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Study: Home values near Wrigley Field rank 9th among U.S. ballparks

Wrigleyville homeowners may gripe about game-day noise and rowdy crowds, but it doesn't seem to be affecting home values, according to a study by real estate website Trulia.

Wrigley Field places ninth among U.S. Major League Baseball stadiums ranked by the premium that homes nearby command, Trulia reported. The median value of a home within a mile of the ballpark's ivy-covered walls is $255,475 — 22.3 percent above median home values in the rest of the Chicago metropolitan area, according to Trulia's data.

The study compared the median value of homes within a 1-mile radius of big-league stadiums with the median home value in the rest of those metropolitan areas on March 1.

Of the 29 ballparks, 18 had higher median home values than the rest of the cities in which they reside, according to Trulia.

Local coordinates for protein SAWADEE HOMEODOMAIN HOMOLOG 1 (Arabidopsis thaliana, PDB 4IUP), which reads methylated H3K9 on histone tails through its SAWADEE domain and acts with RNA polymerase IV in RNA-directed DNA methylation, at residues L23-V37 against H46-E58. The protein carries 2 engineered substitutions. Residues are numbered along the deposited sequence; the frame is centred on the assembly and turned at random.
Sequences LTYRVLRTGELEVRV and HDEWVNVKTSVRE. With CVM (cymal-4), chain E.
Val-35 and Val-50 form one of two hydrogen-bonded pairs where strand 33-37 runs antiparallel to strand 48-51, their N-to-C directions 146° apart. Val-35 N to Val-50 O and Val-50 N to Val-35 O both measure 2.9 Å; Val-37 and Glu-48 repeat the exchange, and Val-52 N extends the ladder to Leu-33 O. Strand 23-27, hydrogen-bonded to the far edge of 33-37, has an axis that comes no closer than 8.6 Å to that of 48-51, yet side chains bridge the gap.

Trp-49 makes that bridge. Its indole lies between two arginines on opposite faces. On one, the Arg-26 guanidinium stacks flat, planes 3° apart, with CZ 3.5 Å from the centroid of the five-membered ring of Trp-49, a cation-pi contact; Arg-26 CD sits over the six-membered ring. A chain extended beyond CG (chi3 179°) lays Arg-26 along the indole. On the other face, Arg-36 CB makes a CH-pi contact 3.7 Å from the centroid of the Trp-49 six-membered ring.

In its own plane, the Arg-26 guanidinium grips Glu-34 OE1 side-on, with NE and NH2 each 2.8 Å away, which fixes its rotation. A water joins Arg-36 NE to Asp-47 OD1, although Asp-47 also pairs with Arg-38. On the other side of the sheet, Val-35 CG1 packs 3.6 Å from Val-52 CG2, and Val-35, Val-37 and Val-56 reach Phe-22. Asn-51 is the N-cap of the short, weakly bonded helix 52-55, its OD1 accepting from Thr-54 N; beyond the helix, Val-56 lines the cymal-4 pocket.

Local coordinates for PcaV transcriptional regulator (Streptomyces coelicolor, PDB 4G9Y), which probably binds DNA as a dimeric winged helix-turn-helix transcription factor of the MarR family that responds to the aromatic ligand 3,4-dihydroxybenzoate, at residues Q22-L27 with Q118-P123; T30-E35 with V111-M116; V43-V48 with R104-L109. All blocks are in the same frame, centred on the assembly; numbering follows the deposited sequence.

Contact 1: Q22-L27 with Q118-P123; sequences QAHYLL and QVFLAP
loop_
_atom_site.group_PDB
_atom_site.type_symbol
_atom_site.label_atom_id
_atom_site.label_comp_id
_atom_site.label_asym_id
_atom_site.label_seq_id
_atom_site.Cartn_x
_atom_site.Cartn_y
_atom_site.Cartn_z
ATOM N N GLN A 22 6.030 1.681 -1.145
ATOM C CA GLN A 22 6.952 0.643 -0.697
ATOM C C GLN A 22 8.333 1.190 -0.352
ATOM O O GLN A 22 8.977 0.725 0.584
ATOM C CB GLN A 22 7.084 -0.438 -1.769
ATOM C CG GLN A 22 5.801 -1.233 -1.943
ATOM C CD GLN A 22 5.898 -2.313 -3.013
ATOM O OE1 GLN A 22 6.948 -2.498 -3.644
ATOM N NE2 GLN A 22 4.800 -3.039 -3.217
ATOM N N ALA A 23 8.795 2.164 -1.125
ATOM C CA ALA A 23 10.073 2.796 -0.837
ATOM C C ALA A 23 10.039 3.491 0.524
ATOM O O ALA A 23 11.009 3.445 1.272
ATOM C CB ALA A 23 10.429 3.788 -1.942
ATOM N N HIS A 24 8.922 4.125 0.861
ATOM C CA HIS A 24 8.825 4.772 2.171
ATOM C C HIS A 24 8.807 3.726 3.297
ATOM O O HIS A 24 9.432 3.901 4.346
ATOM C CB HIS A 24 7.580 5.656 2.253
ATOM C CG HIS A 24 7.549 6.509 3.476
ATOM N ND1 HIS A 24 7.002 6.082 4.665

Stadiums in higher-priced neighborhoods tended to be newer, with just two of the 14 ballparks built after 1999 in neighborhoods with lower median home values than the surrounding metropolitan area.

But both Wrigley Field and Boston's Fenway Park — the league's oldest ballparks — are icons that buck that trend, Trulia reported. Fenway Park had the third-biggest gap between median home values in its neighborhood and the city overall.

While the findings might be good news for Wrigleyville homeowners, renters are also paying a premium to live near the Chicago Cubs' home turf. Average rents within a mile of the stadium are 11.8 percent higher than the city overall, according to Trulia.

Homes near the Chicago White Sox's U.S. Cellular Field were also pricier than the average Chicago home, but commanded less of a premium than the average across all major league ballparks. Overall, median home values within a mile of stadiums were 15 percent higher than the broader metropolitan areas in which the stadiums are located, according to Trulia's study.

The New York Yankees' Yankee Stadium had the priciest real estate, with a median home value 81.7 percent higher than the overall New York metropolitan area. At the other end of the spectrum, in Oakland, Calif, the area around O.co Coliseum, home to the Athletics, has relatively cheap real estate, with home values 55.9 percent less than Oakland-wide home values.

lzumbach@tribpub.com

Twitter @laurenzumbach

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